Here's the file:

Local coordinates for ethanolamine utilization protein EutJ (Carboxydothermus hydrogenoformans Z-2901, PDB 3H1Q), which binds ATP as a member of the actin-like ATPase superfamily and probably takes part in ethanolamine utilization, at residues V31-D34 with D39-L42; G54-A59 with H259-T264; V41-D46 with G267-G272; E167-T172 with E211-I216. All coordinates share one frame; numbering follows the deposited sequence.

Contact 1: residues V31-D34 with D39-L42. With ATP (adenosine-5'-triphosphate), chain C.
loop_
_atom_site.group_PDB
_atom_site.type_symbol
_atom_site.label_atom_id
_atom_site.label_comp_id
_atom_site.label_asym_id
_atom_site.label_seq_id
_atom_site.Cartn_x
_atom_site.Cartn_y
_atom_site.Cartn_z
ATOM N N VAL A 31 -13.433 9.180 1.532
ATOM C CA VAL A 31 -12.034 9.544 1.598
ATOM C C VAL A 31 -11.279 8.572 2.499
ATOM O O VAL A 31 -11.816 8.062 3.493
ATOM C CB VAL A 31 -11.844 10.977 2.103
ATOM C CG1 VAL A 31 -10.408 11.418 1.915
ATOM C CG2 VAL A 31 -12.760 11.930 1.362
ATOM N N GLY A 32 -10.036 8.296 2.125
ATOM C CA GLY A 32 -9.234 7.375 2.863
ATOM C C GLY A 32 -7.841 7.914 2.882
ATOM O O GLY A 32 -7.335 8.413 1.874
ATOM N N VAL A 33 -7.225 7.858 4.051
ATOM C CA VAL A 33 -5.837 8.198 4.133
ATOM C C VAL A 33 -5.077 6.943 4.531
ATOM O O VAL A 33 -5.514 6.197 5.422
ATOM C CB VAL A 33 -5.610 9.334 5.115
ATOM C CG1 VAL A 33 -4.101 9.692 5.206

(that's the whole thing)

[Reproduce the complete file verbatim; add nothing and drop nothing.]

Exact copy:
Local coordinates for ethanolamine utilization protein EutJ (Carboxydothermus hydrogenoformans Z-2901, PDB 3H1Q), which binds ATP as a member of the actin-like ATPase superfamily and probably takes part in ethanolamine utilization, at residues V31-D34 with D39-L42; G54-A59 with H259-T264; V41-D46 with G267-G272; E167-T172 with E211-I216. All coordinates share one frame; numbering follows the deposited sequence.

Contact 1: residues V31-D34 with D39-L42. With ATP (adenosine-5'-triphosphate), chain C.
loop_
_atom_site.group_PDB
_atom_site.type_symbol
_atom_site.label_atom_id
_atom_site.label_comp_id
_atom_site.label_asym_id
_atom_site.label_seq_id
_atom_site.Cartn_x
_atom_site.Cartn_y
_atom_site.Cartn_z
ATOM N N VAL A 31 -13.433 9.180 1.532
ATOM C CA VAL A 31 -12.034 9.544 1.598
ATOM C C VAL A 31 -11.279 8.572 2.499
ATOM O O VAL A 31 -11.816 8.062 3.493
ATOM C CB VAL A 31 -11.844 10.977 2.103
ATOM C CG1 VAL A 31 -10.408 11.418 1.915
ATOM C CG2 VAL A 31 -12.760 11.930 1.362
ATOM N N GLY A 32 -10.036 8.296 2.125
ATOM C CA GLY A 32 -9.234 7.375 2.863
ATOM C C GLY A 32 -7.841 7.914 2.882
ATOM O O GLY A 32 -7.335 8.413 1.874
ATOM N N VAL A 33 -7.225 7.858 4.051
ATOM C CA VAL A 33 -5.837 8.198 4.133
ATOM C C VAL A 33 -5.077 6.943 4.531
ATOM O O VAL A 33 -5.514 6.197 5.422
ATOM C CB VAL A 33 -5.610 9.334 5.115
ATOM C CG1 VAL A 33 -4.101 9.692 5.206